Citizen science, that blissful art by which we all realize that science is truly accessible, is a field that is growing and helps people from all walks of life make new discoveries every day.
Thanks to citizen science, more and more people are realizing that you do not need a white coat, bubbling flasks with oozing blue liquid, and a mad scientists to make incredible discoveries and work on meaningful science projects. For years now, as topics like global warming, consumer awareness, and species decline have become more prevalent, a wide section of the population has made a real commitment to better understand the several changes that are occurring to the natural world and how we can help conserve what is left. This renewed and sensible behavior towards nature helps us figure out how humans have helped create the changes we see in the natural world and helps determine how we can help repair the damage we’ve caused.
Data gathering and making new discoveries in the lab or the field is at the heart of every scientists dream. Our inner child takes over when we see new patterns and processes emerge from our data; we get all excited and want more and more, and we want to let everyone know about this marvelous new discovery. Then comes the realization that with every data gathering comes way more time consuming tasks like extracting data from our results, crunching all of those numbers on a spreadsheet, performing test statistics, drawing graphs and tables.
On top of that, we still have to analyze and interpret all of it so we can make sure that we’ve discovered something and have a strong case to support our findings. Enter citizen science: amateur or nonprofessional scientists conducting scientific research. Thanks to citizen science, we can more easily do this. Citizen science thus provides a double benefit, it helps us (mad) scientists gather data in all fields of science, including conservation and ecology, and it empowers concerned citizens by providing a tool by which we can all help make science and help conserve our planet.
In our case, as amphibian conservationists, we gathered a team of Zoo interns and volunteers who acted as citizen scientists and helped us analyze behavioral and ecological data on the breeding behavior of some of the most critically endangered amphibians in Haiti, all from the comfort of the Animal Action Lab in our very own KidZooU.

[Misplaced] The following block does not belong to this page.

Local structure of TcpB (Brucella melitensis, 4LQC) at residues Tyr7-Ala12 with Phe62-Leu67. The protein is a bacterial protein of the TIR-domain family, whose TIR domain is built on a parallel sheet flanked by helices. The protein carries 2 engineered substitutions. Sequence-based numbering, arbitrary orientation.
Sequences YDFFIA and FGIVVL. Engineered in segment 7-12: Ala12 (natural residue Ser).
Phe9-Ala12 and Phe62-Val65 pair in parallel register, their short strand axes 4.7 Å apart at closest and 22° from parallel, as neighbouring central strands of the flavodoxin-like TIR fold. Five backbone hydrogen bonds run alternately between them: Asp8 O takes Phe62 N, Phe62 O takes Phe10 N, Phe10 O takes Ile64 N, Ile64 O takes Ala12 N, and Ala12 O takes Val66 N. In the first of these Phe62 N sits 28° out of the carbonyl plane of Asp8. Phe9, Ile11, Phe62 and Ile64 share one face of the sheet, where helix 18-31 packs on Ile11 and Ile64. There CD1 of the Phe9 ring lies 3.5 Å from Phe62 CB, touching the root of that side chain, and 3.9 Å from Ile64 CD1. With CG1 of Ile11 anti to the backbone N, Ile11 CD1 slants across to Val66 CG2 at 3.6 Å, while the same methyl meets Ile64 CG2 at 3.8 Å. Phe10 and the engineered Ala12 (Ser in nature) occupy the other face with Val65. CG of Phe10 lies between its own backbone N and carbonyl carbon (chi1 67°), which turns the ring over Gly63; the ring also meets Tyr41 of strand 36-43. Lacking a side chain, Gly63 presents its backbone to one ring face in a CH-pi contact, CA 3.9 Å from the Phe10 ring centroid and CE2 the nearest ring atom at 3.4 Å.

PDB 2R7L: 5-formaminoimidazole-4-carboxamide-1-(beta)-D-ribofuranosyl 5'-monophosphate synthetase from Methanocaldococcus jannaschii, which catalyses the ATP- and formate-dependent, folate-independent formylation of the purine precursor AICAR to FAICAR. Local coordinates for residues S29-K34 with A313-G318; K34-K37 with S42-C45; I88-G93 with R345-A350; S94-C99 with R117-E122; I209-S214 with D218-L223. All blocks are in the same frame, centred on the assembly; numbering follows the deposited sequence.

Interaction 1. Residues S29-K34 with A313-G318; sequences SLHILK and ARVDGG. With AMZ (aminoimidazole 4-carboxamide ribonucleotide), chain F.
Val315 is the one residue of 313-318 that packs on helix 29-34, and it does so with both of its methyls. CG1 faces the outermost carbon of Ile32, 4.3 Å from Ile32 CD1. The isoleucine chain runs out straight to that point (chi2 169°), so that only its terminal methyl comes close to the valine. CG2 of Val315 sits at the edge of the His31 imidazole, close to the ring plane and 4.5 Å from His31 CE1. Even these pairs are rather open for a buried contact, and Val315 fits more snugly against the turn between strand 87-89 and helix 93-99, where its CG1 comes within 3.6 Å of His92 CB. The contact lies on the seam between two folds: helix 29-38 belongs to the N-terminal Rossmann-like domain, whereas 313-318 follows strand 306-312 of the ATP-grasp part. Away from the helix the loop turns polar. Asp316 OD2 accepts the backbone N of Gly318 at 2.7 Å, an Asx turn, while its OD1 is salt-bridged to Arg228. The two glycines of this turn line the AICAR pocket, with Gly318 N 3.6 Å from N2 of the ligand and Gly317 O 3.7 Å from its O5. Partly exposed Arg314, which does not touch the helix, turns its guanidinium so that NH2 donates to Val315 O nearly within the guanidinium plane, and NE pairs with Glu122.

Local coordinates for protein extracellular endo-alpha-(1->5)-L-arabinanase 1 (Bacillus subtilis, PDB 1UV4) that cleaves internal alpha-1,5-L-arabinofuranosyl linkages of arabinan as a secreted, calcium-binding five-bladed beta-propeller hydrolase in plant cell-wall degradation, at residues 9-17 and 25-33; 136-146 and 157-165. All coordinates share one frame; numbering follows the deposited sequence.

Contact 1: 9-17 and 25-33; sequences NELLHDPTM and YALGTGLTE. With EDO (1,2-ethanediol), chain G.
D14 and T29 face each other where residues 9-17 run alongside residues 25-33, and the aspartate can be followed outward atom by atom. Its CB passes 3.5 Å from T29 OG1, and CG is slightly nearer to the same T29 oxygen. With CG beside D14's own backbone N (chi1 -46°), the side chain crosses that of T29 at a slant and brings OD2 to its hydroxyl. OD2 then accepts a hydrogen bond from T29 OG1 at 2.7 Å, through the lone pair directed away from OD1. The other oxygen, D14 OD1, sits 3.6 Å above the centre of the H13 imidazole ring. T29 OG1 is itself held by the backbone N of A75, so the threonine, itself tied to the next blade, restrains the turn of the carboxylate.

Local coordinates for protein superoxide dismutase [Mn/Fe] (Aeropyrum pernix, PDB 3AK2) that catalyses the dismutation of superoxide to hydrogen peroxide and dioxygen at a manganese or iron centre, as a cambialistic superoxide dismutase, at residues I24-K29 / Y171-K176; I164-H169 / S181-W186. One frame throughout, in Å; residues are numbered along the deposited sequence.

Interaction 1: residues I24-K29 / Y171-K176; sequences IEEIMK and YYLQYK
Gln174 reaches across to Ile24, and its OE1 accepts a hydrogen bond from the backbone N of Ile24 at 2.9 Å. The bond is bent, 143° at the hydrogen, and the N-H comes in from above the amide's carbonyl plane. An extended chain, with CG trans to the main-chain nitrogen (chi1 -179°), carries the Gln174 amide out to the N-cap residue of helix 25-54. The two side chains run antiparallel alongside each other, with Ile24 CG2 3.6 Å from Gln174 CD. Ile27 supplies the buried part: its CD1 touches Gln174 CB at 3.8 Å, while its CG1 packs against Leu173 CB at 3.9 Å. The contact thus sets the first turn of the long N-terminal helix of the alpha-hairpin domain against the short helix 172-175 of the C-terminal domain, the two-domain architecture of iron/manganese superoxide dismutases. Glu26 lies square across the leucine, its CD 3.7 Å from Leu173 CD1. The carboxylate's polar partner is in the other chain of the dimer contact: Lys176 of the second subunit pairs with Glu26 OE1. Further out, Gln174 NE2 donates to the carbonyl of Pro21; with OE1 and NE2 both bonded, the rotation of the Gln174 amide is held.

Our citizen science interns work hard to help us analyze calls of frogs from the last remaining forests of Haiti. From left to right: Kelsey Ayers looks at some of the recording in search of frog calls, while Eleanor Celmer and Nick Matyi plug in numbers on spreadsheets on the computer at the Animal Action lab on KidZooU.
Visual representation of the two-note call of the Tiburón whistling land frog, Eleutherodactylus wetmorei (insert). The top panel is a spectrogram of the call. The image show how the frequencies of the call change through time, the intensity of the call increases from red to yellow and background noise is shown as bluish or purplish colors. The bottom panel is a sonogram that shows how the waveform of the call changes through time. The black lines were added to the image to help visualize the calls. The scale is in seconds, which means that the two-note call lasts about 0.3 seconds. This information is extracted from our recording using specialized software and our citizen science volunteers and interns took the arduous task of analyzing thousands and thousands of calls like this from over 15 species to determine several ecological parameters of these species.
By analyzing the calling patterns of frogs in the forests we are able to gather data like this which shows the number of frogs of one species present on a site and its reproductive activity, thus helping us determine if the forests is still good habitat for some of the most critically endangered amphibians in the world.
Two years ago, on March 2013, we embarked on a new phase of data gathering in our project as we continue to save endangered amphibians from Haiti and the Dominican Republic. We started using a state-of-the-art automated digital bioacoustics monitoring system, a fancy name for an audio recorder that can be manually programmed to record sound for a set number of minutes and a set number of times during a 24-hour period. This system allows us to record calling activities of frogs from different sites within our area of study and monitor changes on the amphibian communities of these sites.
Two years later, we have over 100 nights' worth of data ready to be analyzed by citizen scientists interested in helping us save endangered frogs by learning more about their reproductive behavior in the last remaining forests of Southern Haiti and Dominican Republic.
The Songmeter® recorders ready to be set up in the field. This audio recorder captures sounds of the environment at set intervals that we can program and then analyze in the lab.
The left panel is a screenshot the data files before being analyzed; each file is 53MB files worth of data. The top right panel shows field biologist Cristian Marte and the top bottom panel shows Zoo’s Amphibian Conservation Biologist, Dr. Carlos C. Martínez Rivera, setting up the Songmeter® recorders in the field in the last remaining patches of forest in Ti-Letan, Haiti
This weekend, we celebrate the Save The Frogs Day, where different institutions around the world work on various initiatives to educate the public and help others help us save the frogs. Stay tuned if you want to help us Save The Frogs through our citizen science initiatives, such as this one and our FrogWatch® Program at John Heinz National Wildlife Refuge here in Philadelphia.